St Marys Advanced Water Recycling Plant

St Marys Advanced Water Recycling Plant is one of the biggest water recycling plants in Australia.

The plant receives tertiary treated effluent from:


It uses membrane technology to produce highly treated recycled water, which is discharged into the Hawkesbury-Nepean River.

Reverse osmosis membranes

St Marys Advanced Water Recycling Plant uses reverse osmosis membranes to treat the water.

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Location Links Road, St Marys
Population served 500,000 people
Average amount of recycled water treated per day 60 million litres
Treatment level Advanced treatment using membrane technology
Environmental discharge Tertiary treated wastewater is recycled as part of the Replacement Flows Project. The treated recycled water is discharged into Boundary Creek at Penrith.
Operating licence and regulation We operate the plant under two sets of rules:
Energy use For every million litres produced, the plant uses 9673 MWh of electricity.

1 MWh is equal to 1,000 kilowatts of electricity used continuously for one hour. 
Flow of water

Select the image to see a larger version of the flow of source water to the plant.

The St Marys Advanced Water Recycling Plant produces up to 50 million litres of highly treated recycled water each day.

It receives tertiary treated wastewater from three water recycling plants - at Quakers Hill, St Marys and Penrith.

The plant greatly reduces the volume of nutrients, including nitrogen and phosphorous, discharged into the river. This improves water quality downstream of the Penrith Weir and helps reduce the growth of algae and water weeds.

The plant needs to process 60 million litres of tertiary treated recycled water to produce 50 million litres of final water. View the treatment process diagram.

Feed balance tank

We pump highly treated recycled water from St Marys, Penrith and Quakers Hill to the feed balance tank. Then we add chlorine and ammonia to disinfect the water and prevent bacteria growing.

Large concrete tank

The feed balance tank ensures there is a constant supply of water for the membranes.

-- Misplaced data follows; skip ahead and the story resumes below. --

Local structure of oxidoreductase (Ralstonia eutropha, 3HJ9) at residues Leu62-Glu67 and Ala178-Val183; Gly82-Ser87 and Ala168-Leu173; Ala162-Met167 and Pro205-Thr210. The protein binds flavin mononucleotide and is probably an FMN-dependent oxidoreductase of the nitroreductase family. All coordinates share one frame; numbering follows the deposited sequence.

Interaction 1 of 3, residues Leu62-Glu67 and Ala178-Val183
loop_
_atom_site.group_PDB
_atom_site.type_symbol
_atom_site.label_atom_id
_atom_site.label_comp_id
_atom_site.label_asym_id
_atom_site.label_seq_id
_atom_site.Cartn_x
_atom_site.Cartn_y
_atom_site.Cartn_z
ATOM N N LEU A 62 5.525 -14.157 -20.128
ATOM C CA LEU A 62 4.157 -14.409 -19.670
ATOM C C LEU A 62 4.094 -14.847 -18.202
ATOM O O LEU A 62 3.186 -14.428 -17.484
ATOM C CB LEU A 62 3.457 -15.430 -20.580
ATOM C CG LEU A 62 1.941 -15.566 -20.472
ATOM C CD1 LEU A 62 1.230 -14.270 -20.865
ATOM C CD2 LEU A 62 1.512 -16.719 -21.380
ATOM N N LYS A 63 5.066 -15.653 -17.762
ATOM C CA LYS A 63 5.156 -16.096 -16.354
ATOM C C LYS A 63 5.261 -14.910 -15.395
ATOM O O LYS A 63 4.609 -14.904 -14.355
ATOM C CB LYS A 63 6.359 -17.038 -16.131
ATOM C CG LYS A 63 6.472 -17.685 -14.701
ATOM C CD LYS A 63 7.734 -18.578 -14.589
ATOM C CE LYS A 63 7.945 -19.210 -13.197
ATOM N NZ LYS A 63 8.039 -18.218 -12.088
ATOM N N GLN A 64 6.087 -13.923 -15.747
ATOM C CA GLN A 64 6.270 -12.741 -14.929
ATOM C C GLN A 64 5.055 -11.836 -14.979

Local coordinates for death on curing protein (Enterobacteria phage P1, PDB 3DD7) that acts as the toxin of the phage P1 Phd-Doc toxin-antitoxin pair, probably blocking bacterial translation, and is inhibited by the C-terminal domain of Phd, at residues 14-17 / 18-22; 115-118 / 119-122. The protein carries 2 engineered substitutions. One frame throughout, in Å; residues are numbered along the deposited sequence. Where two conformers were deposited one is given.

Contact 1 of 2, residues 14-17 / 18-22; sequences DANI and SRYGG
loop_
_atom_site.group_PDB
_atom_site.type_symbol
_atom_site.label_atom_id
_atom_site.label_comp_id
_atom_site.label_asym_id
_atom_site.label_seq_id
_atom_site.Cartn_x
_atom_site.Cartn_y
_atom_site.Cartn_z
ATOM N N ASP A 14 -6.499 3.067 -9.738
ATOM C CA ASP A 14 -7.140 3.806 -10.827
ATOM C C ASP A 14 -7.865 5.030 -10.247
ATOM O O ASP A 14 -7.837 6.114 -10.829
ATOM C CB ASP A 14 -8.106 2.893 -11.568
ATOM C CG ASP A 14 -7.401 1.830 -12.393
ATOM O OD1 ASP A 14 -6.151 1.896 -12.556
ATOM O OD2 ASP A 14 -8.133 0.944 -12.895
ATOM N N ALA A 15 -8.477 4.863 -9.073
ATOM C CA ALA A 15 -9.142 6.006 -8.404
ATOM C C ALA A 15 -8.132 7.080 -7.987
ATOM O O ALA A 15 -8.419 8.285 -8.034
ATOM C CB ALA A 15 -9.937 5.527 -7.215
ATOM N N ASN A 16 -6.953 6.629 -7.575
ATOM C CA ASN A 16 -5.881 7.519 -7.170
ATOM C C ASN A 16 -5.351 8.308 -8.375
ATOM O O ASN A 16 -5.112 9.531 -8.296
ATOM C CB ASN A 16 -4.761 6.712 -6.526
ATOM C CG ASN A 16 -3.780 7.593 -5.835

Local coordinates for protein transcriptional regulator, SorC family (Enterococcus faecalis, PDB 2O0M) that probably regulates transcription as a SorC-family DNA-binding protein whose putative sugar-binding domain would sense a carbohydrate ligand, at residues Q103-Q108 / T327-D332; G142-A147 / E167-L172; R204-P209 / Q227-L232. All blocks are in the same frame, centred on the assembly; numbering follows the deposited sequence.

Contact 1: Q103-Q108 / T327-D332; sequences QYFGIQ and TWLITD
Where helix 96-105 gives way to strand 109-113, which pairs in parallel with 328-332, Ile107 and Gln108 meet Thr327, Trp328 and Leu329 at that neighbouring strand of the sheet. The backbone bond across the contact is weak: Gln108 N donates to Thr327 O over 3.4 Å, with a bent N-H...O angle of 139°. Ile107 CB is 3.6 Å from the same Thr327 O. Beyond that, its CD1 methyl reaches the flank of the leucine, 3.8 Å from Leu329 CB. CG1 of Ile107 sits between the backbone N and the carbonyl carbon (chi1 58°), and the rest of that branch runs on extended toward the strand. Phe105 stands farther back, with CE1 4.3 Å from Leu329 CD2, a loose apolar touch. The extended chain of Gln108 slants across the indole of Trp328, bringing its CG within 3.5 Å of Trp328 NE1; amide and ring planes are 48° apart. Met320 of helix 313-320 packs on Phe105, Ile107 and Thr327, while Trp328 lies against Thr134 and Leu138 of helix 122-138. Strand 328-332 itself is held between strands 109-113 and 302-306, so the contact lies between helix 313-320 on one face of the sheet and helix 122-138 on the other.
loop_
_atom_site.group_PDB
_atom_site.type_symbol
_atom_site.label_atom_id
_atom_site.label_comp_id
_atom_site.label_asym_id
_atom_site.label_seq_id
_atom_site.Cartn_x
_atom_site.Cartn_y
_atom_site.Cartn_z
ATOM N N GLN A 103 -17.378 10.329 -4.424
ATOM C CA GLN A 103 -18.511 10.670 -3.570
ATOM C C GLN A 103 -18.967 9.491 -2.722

We use strainers made of a fine metal mesh to filter out any aquatic weeds, algae or leaves that may be in the water.
Large wire mesh strainers

The strainers are made of a fine mesh.


We pump the water into a tank filled with ultrafiltration membranes. A vacuum sucks the water through the semi-permeable membranes.

The membranes block partials larger than 0.02 µm, like suspended solids, bacteria and some viruses.

Reverse osmosis

We force the water at high pressure through reverse osmosis membranes.

The membranes remove particles larger than 0.0005 µm.

Once the water has passed through the reverse osmosis membranes, it is called permeate.

The osmosis principle
The reverse osmosis process works using the osmosis principle, where molecules in a solvent pass through a semipermeable membrane from a less concentrated solution into a more concentrated solution.


We pump the water through decarbonators to reduce the amount of dissolved carbon dioxide in the water.

Large cylindrical decarbonators

Decarbonators reduce the amount of carbon dioxide in the water.

Clear water balance tank

The treated water is temporarily stored in the clear water balance tank.

We adjust the pH level and then pump the water to Penrith, where it's released into Boundary Creek. It flows into the Hawkesbury-Nepean River, just below Penrith Weir.

Flowing water

The water from Boundary Creek flows into the Hawkesbury-Nepean River.

St Marys Advanced Water Recycling Plant is part of a project called The Replacement Flows Project.

This project is designed to stop up to 18 billion litres of drinking water being released from Warragamba Dam as environmental flow each year. It does this by replacing the environmental flow with highly treated recycled water from the plant.

The process used at St Marys treats wastewater to such a high standard that it greatly reduces the volume of nutrients, including nitrogen and phosphorous, discharged into the river from Penrith, St Marys and Quakers Hill wastewater treatment plants.

This improves the water quality downstream of the Penrith Weir and helps reduce the growth of algae and water weeds.

We monitor water quality in the discharge zone and report the results to the NSW Environment Protection Authority.

Running the plant

A team of staff manage, operate and maintain the plant. They collect and analyse water samples and manage the equipment on-site to keep the plant running safely and efficiently.

Staff looking at computer screens

Our staff monitor water quality at the plant.

Maintaining the plant

There are three types of maintenance required to keep the plant operating: preventative, planned and reactive.

Maintenance type Description Example
Preventative Preventing break downs Oiling a motor
Planned Replacing equipment as it reaches the end of its useful life (before a break down) Replacing a worn motor
Reactive Fixing equipment that has unexpectedly broken down Repairing a motor


Staff changing filters

Staff at the plant maintain the reverse osmosis filters.

Make a membrane model

Membrane model materials

Try this activity to make your very own reverse osmosis module. It's easy to do!

Make a membrane model

Teacher lesson plan - Make a membrane model